If we rely on simply spreading our names we’ll fail. It’s more about creating fewer relationships but creating a bigger impact around those. If we build a strong relationship with 10 or 20 people, the amount of referrals that comes from that can be tremendous. Building quality relationships, deep relationships is what it’s all about. People buy from people they know, like and trust, and building trust takes time.

Check in weekly, or bi-weekly with entrepreneurs whose values and focus align with your own. Seek these long-term, formidable relationships over flimsy connections. If you don’t connect with someone, don’t try to force it. People can sniff out inauthenticity, so in all your interactions, keep it real.

4. Provide Value

The golden rule, “Do unto others as you would have them do unto you” guides the best entrepreneurs to build golden networks. Instead of asking for a favor, offer a helping hand and see where it takes you. In other words, offer value from the get-go.

Scott Tousley put this principle into practice to build a stellar LinkedIn profile. Scott wanted to increase his endorsements on the social network and asked his connections to help out. Here’s why it worked: Scott didn’t start with, “Hey! I’m looking for endorsements,” but instead, “What skills do you want to be endorsed for?” First, he offered to support his connections, and then he politely asked if they could do the same in a spare moment. The results increased his endorsements by over 1000% in less than 15 minutes, championing his skills and strengthening his reciprocal relationships.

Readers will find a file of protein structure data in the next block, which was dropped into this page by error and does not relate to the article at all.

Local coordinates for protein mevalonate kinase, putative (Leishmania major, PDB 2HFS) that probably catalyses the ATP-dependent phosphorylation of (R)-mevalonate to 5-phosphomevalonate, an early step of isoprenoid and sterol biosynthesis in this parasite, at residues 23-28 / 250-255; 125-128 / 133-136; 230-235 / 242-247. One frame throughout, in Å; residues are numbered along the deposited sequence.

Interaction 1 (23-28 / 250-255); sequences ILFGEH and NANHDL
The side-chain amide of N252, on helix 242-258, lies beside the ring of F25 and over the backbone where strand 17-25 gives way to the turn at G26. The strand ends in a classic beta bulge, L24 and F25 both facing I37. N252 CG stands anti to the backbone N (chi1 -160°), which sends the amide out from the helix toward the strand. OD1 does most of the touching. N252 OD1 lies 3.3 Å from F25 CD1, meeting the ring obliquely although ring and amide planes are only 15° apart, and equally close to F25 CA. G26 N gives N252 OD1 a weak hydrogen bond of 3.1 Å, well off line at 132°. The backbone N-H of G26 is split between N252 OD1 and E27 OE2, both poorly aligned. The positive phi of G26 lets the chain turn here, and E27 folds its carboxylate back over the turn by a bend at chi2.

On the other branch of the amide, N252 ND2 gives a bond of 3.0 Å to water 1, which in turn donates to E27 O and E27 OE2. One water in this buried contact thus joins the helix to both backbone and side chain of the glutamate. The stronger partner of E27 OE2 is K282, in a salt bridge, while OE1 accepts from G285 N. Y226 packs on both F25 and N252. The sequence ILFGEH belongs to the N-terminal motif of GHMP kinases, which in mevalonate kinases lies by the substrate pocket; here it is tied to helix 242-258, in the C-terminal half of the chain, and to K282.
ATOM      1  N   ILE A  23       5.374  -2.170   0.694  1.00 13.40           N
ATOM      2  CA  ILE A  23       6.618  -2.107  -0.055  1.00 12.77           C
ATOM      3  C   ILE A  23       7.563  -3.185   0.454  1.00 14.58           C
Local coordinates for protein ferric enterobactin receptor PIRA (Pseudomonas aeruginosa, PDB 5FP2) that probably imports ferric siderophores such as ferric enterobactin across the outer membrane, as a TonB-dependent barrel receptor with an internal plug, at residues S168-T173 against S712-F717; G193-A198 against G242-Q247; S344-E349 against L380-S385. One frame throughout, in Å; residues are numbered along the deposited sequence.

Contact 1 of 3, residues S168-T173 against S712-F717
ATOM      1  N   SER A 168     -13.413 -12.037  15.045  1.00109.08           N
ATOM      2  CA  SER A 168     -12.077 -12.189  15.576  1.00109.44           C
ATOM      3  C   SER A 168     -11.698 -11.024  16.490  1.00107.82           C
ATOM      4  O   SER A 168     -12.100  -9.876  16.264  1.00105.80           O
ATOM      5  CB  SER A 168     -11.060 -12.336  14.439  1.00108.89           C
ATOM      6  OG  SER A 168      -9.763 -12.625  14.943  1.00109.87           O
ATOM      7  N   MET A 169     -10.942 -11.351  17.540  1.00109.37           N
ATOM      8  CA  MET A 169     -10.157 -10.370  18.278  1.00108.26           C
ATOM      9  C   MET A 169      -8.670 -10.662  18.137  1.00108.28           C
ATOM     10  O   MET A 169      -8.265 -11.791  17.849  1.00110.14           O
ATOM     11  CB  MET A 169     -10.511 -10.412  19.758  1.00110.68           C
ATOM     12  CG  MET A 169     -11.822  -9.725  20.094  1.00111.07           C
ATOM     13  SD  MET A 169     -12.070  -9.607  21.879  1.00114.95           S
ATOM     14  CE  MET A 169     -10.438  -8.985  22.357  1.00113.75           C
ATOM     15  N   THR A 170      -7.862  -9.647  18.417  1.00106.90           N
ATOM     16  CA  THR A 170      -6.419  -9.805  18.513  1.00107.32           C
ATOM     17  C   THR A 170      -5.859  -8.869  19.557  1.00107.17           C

Image Source: Portfolium

5. Connect with a Coworking Space

Coworking spaces are a networker’s dream. Instead of catching up with coworkers, your daily water-cooler talks take place with fellow entrepreneurs whose guidance, support, and clients can move your business’ prospects from okay to awesome.

Ask Inc. magazine reported, “The rise of coworking space in the past 10 years has changed the face of the startup ‘office’.' With these innovation centers growing in numbers, you have more options to connect with a network of entrepreneurs than ever before.

In the Boston area alone there are almost 30 coworking spaces with prices starting at $109 for a full membership. Many coworking spaces specialize in a sector, offering distinct possibilities for collaboration — The Food Loft caters to food startups and Space with a Soul focuses on social entrepreneurship.

Do some research about the options in your local area. If you prefer working from home but would like to expand your network, ask your preferred coworking spaces about basic memberships that give you access to events and limited use of the space for a small fee. At the least, get your name on their email list and capitalize on as many open-to-the-public and free events as you can.

Developing a strong peer network of entrepreneurs gives you professional and personal support as you climb toward your goals. Calling on these peers for support makes it much easier to tackle necessary challenges and find meaning in your day-to-day work.

What do you do to foster a strong and engaged entrepreneurial network?